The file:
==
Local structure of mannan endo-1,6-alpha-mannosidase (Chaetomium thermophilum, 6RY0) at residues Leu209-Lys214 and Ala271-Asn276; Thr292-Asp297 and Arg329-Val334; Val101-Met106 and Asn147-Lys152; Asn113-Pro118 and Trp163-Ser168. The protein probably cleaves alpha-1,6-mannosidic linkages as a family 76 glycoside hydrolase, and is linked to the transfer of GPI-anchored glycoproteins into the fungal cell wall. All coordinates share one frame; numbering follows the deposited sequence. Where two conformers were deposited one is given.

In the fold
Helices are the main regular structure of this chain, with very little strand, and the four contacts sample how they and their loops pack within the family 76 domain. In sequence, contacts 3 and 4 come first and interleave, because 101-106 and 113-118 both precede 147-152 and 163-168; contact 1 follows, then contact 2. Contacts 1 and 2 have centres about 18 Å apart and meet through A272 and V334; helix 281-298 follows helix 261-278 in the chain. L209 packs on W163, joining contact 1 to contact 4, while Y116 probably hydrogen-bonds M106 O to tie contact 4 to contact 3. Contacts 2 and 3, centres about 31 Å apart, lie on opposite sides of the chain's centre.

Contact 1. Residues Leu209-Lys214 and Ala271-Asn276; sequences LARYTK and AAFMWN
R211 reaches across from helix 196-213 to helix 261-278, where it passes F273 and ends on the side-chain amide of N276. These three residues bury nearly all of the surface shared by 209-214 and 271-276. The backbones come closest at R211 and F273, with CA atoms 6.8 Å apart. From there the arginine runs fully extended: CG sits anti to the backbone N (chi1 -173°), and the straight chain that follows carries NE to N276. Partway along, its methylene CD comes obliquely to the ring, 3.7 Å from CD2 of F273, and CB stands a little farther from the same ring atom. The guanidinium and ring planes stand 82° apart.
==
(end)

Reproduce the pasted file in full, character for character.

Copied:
Local structure of mannan endo-1,6-alpha-mannosidase (Chaetomium thermophilum, 6RY0) at residues Leu209-Lys214 and Ala271-Asn276; Thr292-Asp297 and Arg329-Val334; Val101-Met106 and Asn147-Lys152; Asn113-Pro118 and Trp163-Ser168. The protein probably cleaves alpha-1,6-mannosidic linkages as a family 76 glycoside hydrolase, and is linked to the transfer of GPI-anchored glycoproteins into the fungal cell wall. All coordinates share one frame; numbering follows the deposited sequence. Where two conformers were deposited one is given.

In the fold
Helices are the main regular structure of this chain, with very little strand, and the four contacts sample how they and their loops pack within the family 76 domain. In sequence, contacts 3 and 4 come first and interleave, because 101-106 and 113-118 both precede 147-152 and 163-168; contact 1 follows, then contact 2. Contacts 1 and 2 have centres about 18 Å apart and meet through A272 and V334; helix 281-298 follows helix 261-278 in the chain. L209 packs on W163, joining contact 1 to contact 4, while Y116 probably hydrogen-bonds M106 O to tie contact 4 to contact 3. Contacts 2 and 3, centres about 31 Å apart, lie on opposite sides of the chain's centre.

Contact 1. Residues Leu209-Lys214 and Ala271-Asn276; sequences LARYTK and AAFMWN
R211 reaches across from helix 196-213 to helix 261-278, where it passes F273 and ends on the side-chain amide of N276. These three residues bury nearly all of the surface shared by 209-214 and 271-276. The backbones come closest at R211 and F273, with CA atoms 6.8 Å apart. From there the arginine runs fully extended: CG sits anti to the backbone N (chi1 -173°), and the straight chain that follows carries NE to N276. Partway along, its methylene CD comes obliquely to the ring, 3.7 Å from CD2 of F273, and CB stands a little farther from the same ring atom. The guanidinium and ring planes stand 82° apart.